Saturday, February 20, 2016

What is "Bad Language"?

I grew up in a household where it was often emphasized that bad language is immoral.

That is, it somehow reflects on a person's character, or even controls it.

Recently, I entered a place where vulgar language was common currency. People talked about the more delicate segments of human anatomy with a flippancy that would never be acceptable in most of my social circles.

It was weird, because I was enjoying the company of the people making these comments, and their words didn't seem in particularly bad taste because they treated each other with kindness, consideration, and an attitude of servanthood.

Unfortunately, my first impulse was to harbor a strange guilt. I shouldn't be okay with the way they're talking, I thought. It should offend me. It should make me uncomfortable.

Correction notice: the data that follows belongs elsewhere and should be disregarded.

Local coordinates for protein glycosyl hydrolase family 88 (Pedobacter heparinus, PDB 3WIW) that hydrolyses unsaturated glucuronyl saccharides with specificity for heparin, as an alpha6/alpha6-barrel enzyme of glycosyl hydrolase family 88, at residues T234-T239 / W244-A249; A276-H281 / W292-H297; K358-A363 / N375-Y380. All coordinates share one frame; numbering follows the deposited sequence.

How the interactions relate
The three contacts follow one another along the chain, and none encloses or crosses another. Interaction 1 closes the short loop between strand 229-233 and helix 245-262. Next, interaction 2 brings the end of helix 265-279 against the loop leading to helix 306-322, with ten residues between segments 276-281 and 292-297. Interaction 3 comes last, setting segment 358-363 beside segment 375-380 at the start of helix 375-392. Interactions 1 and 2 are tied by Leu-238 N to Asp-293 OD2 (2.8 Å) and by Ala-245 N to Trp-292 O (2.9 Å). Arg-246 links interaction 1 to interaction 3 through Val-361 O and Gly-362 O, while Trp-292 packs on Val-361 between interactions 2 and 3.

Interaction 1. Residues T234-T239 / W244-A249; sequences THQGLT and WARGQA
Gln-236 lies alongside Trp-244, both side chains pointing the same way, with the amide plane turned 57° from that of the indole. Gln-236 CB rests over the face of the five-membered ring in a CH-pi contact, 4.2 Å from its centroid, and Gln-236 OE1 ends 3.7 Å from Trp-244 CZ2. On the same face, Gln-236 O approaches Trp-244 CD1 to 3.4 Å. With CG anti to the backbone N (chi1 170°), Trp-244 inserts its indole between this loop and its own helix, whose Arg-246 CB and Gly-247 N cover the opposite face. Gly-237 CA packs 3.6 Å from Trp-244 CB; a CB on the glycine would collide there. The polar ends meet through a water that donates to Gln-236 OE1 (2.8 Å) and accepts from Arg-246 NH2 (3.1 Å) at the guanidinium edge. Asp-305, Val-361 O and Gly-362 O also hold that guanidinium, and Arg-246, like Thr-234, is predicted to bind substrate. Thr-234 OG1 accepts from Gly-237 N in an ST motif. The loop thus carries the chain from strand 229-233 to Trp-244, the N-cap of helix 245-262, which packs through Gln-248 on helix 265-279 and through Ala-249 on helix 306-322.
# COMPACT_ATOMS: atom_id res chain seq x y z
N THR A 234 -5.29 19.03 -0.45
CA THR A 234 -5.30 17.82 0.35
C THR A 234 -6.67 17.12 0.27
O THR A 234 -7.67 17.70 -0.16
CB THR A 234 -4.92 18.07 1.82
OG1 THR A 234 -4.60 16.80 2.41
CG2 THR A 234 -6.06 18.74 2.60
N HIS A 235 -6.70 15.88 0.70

The thing is, it did make me feel a little uncomfortable. I don't think at the root that it's respectful to talk about someone's anatomy without regard to their personhood. I think that talking this way is indicative of more deeply rooted attitudes that come out when the person speaks that way.

But what I realized is that language does not control the character of a person. It may be in many cases an outgrowth or a symptom of that person's character, but you are not going to change who they are by objecting to their use of certain words. 

It has always struck me as really pointless to label certain language as "bad." As a writer, especially as a poet, I understand that every word in every language can be used to convey effectively something that is important - or it can be used to convey clumsily something demeaning.

So while I might believe there are certain uses of language that are not helpful (like maybe that downplay the self of a person in favor of commenting on their physical, emotional, or sexual significance) to anybody, I don't believe there are any words that are just "bad."

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